Ella Jo Baker will be inducted into the Cooperative Hall of Fame as an “Unsung Hero” at a ceremony at the National Press Club on Oct. 6 in Washington DC. Ella Baker is well-regarded as a giant in the Civil Rights Movement, known for her unique participatory grassroots organizing style and also for her ability to galvanize young people to bring a militancy in the struggle to end segregation. But Baker is less known for her innovative organizing prowess before the 1960s – forming a network of self-help cooperatives to bring economic relief to black people during the Depression. “Ella Baker was one of the most effective, original and masterful organizers of the 20th century,” one scholar noted about the woman who became a Civil Rights legend (Tutashinda, 2010, p. 33).

Our Business Schools Have A Blindspot

Tranby is an Indigenous adult education school in the inner-city Sydney suburb of Glebe. Founded in 1957, its graduates include Eddie Mabo, who went on to win the most significant land rights legal battle in Australian history – overturning the fiction of terra nullius. What makes Tranby special is not just being Australia’s oldest not-for-profit independent Indigenous education provider. It is the type of education it provides – teaching the skills needed to manage organisations and communities democratically. It teaches co-operation, and the skills to run co-operative organisations. This makes it a rarity in business education.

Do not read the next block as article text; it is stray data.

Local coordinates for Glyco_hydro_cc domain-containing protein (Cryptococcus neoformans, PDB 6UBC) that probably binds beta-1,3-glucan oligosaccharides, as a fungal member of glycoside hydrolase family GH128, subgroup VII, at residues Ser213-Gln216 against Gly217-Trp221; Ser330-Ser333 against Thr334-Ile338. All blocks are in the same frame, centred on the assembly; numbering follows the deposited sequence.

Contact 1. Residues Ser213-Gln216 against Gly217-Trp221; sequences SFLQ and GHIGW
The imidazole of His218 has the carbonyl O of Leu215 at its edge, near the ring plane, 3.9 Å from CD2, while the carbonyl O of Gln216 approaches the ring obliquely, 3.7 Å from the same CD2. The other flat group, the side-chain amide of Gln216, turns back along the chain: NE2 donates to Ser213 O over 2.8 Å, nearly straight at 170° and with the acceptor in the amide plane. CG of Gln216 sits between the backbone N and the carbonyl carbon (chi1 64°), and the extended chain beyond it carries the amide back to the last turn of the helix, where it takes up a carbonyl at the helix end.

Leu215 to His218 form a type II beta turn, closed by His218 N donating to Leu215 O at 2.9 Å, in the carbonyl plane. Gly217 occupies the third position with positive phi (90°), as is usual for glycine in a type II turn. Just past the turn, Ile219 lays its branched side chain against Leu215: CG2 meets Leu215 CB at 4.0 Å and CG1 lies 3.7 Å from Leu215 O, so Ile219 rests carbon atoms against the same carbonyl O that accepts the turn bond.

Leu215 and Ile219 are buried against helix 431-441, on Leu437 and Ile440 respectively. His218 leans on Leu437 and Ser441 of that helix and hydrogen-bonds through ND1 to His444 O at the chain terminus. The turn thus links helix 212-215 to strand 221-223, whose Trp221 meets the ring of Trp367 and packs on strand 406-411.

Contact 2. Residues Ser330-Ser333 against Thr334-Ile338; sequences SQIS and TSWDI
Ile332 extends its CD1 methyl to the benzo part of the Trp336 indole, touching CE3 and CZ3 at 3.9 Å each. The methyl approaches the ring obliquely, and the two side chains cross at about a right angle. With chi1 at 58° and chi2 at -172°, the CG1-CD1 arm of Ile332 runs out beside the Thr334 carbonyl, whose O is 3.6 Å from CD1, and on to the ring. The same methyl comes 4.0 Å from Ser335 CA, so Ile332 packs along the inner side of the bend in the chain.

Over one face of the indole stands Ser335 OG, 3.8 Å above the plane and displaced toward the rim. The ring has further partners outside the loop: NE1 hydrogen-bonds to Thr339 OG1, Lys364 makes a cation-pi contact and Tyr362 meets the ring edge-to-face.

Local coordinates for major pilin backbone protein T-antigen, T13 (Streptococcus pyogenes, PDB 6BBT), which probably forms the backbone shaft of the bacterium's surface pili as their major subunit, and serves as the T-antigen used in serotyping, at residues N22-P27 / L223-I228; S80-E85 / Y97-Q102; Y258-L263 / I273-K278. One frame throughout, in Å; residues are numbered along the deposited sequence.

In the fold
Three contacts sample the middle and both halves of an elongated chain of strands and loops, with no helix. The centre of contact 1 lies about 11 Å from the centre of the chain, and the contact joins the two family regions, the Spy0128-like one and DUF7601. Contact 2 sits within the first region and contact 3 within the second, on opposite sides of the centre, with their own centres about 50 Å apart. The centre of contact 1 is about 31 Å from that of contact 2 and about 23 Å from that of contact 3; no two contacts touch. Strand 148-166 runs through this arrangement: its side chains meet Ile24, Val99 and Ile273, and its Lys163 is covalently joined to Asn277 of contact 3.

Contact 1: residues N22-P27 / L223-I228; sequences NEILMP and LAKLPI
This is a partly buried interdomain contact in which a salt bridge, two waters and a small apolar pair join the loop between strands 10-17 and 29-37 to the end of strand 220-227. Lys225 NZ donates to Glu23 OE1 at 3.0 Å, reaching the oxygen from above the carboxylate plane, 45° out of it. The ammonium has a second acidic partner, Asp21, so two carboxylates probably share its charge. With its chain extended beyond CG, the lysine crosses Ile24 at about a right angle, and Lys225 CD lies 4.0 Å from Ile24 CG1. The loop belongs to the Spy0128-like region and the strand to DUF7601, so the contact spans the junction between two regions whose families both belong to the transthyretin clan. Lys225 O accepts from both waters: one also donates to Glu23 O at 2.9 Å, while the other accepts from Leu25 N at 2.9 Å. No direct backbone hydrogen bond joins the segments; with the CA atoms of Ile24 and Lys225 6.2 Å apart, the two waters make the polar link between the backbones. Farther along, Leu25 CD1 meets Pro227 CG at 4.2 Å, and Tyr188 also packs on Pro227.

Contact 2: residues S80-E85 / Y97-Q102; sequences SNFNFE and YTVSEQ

African Heritage Food Co-Op

The African Heritage Food Co-op(AHFC) was formed so that Black communities in Western New York State, including Niagara Falls and Buffalo, can take ownership of their food system, create jobs and use resources to improve the health and well-being of residents. For too long, the economic and political structures have failed Black residents creating little or no access to supermarkets, banks and political representation. AHFC is working to change that by overcoming systemic obstacles, empowering inner city neighbourhoods and reversing systems of oppression and discrimination. Founder Alex Wright explains how this community-owned, community-operated co-op began and how it works to build a local economy that includes everyone!